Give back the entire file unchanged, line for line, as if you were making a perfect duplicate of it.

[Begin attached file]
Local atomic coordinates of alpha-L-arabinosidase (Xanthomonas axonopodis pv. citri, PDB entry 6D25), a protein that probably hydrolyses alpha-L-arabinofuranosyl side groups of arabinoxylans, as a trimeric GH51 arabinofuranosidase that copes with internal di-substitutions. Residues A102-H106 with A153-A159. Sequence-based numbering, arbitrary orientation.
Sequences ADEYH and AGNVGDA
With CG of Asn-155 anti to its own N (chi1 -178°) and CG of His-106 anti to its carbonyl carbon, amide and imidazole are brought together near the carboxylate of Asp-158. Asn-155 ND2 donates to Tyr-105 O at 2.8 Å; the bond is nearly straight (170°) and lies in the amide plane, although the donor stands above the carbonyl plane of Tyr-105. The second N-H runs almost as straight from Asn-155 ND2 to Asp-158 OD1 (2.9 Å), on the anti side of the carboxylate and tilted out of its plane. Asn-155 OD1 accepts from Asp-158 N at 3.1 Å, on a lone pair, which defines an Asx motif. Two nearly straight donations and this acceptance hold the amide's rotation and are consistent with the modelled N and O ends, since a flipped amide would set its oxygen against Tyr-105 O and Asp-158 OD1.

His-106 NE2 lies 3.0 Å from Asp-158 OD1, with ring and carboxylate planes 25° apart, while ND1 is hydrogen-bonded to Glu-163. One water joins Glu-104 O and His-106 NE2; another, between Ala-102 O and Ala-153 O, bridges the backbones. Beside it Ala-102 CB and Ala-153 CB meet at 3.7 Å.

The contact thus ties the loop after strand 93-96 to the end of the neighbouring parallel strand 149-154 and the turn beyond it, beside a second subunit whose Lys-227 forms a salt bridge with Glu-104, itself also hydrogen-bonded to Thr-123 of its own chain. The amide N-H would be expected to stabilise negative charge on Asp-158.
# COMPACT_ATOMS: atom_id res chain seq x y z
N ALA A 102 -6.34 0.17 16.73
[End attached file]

Local atomic coordinates of alpha-L-arabinosidase (Xanthomonas axonopodis pv. citri, PDB entry 6D25), a protein that probably hydrolyses alpha-L-arabinofuranosyl side groups of arabinoxylans, as a trimeric GH51 arabinofuranosidase that copes with internal di-substitutions. Residues A102-H106 with A153-A159. Sequence-based numbering, arbitrary orientation.
Sequences ADEYH and AGNVGDA
With CG of Asn-155 anti to its own N (chi1 -178°) and CG of His-106 anti to its carbonyl carbon, amide and imidazole are brought together near the carboxylate of Asp-158. Asn-155 ND2 donates to Tyr-105 O at 2.8 Å; the bond is nearly straight (170°) and lies in the amide plane, although the donor stands above the carbonyl plane of Tyr-105. The second N-H runs almost as straight from Asn-155 ND2 to Asp-158 OD1 (2.9 Å), on the anti side of the carboxylate and tilted out of its plane. Asn-155 OD1 accepts from Asp-158 N at 3.1 Å, on a lone pair, which defines an Asx motif. Two nearly straight donations and this acceptance hold the amide's rotation and are consistent with the modelled N and O ends, since a flipped amide would set its oxygen against Tyr-105 O and Asp-158 OD1.

His-106 NE2 lies 3.0 Å from Asp-158 OD1, with ring and carboxylate planes 25° apart, while ND1 is hydrogen-bonded to Glu-163. One water joins Glu-104 O and His-106 NE2; another, between Ala-102 O and Ala-153 O, bridges the backbones. Beside it Ala-102 CB and Ala-153 CB meet at 3.7 Å.

The contact thus ties the loop after strand 93-96 to the end of the neighbouring parallel strand 149-154 and the turn beyond it, beside a second subunit whose Lys-227 forms a salt bridge with Glu-104, itself also hydrogen-bonded to Thr-123 of its own chain. The amide N-H would be expected to stabilise negative charge on Asp-158.
# COMPACT_ATOMS: atom_id res chain seq x y z
N ALA A 102 -6.34 0.17 16.73